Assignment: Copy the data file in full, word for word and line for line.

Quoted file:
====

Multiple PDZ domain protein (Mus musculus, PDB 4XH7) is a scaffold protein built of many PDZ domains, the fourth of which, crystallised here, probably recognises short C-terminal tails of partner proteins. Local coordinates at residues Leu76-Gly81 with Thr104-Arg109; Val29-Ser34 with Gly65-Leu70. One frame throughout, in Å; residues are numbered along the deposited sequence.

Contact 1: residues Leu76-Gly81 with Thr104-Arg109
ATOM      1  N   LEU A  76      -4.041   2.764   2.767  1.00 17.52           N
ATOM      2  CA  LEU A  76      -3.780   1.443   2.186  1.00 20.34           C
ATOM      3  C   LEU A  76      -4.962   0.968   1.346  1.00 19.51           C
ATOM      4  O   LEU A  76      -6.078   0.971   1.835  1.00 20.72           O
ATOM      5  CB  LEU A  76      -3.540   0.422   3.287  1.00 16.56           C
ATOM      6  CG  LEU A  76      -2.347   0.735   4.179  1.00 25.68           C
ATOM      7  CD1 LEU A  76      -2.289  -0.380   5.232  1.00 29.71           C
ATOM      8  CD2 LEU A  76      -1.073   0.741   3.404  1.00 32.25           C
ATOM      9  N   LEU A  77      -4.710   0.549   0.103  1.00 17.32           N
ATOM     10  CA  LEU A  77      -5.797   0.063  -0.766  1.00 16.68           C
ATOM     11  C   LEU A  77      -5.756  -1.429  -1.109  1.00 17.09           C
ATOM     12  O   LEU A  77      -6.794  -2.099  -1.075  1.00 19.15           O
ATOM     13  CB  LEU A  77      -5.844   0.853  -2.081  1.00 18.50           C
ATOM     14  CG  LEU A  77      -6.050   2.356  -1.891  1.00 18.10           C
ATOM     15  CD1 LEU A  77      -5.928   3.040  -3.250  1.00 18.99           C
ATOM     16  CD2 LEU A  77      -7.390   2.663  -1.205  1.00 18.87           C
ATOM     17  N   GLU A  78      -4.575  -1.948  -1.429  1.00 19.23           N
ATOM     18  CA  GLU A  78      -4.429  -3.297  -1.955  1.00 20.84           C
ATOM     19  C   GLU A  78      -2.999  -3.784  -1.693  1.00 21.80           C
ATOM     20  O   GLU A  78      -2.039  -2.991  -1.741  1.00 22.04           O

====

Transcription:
Multiple PDZ domain protein (Mus musculus, PDB 4XH7) is a scaffold protein built of many PDZ domains, the fourth of which, crystallised here, probably recognises short C-terminal tails of partner proteins. Local coordinates at residues Leu76-Gly81 with Thr104-Arg109; Val29-Ser34 with Gly65-Leu70. One frame throughout, in Å; residues are numbered along the deposited sequence.

Contact 1: residues Leu76-Gly81 with Thr104-Arg109
ATOM      1  N   LEU A  76      -4.041   2.764   2.767  1.00 17.52           N
ATOM      2  CA  LEU A  76      -3.780   1.443   2.186  1.00 20.34           C
ATOM      3  C   LEU A  76      -4.962   0.968   1.346  1.00 19.51           C
ATOM      4  O   LEU A  76      -6.078   0.971   1.835  1.00 20.72           O
ATOM      5  CB  LEU A  76      -3.540   0.422   3.287  1.00 16.56           C
ATOM      6  CG  LEU A  76      -2.347   0.735   4.179  1.00 25.68           C
ATOM      7  CD1 LEU A  76      -2.289  -0.380   5.232  1.00 29.71           C
ATOM      8  CD2 LEU A  76      -1.073   0.741   3.404  1.00 32.25           C
ATOM      9  N   LEU A  77      -4.710   0.549   0.103  1.00 17.32           N
ATOM     10  CA  LEU A  77      -5.797   0.063  -0.766  1.00 16.68           C
ATOM     11  C   LEU A  77      -5.756  -1.429  -1.109  1.00 17.09           C
ATOM     12  O   LEU A  77      -6.794  -2.099  -1.075  1.00 19.15           O
ATOM     13  CB  LEU A  77      -5.844   0.853  -2.081  1.00 18.50           C
ATOM     14  CG  LEU A  77      -6.050   2.356  -1.891  1.00 18.10           C
ATOM     15  CD1 LEU A  77      -5.928   3.040  -3.250  1.00 18.99           C
ATOM     16  CD2 LEU A  77      -7.390   2.663  -1.205  1.00 18.87           C
ATOM     17  N   GLU A  78      -4.575  -1.948  -1.429  1.00 19.23           N
ATOM     18  CA  GLU A  78      -4.429  -3.297  -1.955  1.00 20.84           C
ATOM     19  C   GLU A  78      -2.999  -3.784  -1.693  1.00 21.80           C
ATOM     20  O   GLU A  78      -2.039  -2.991  -1.741  1.00 22.04           O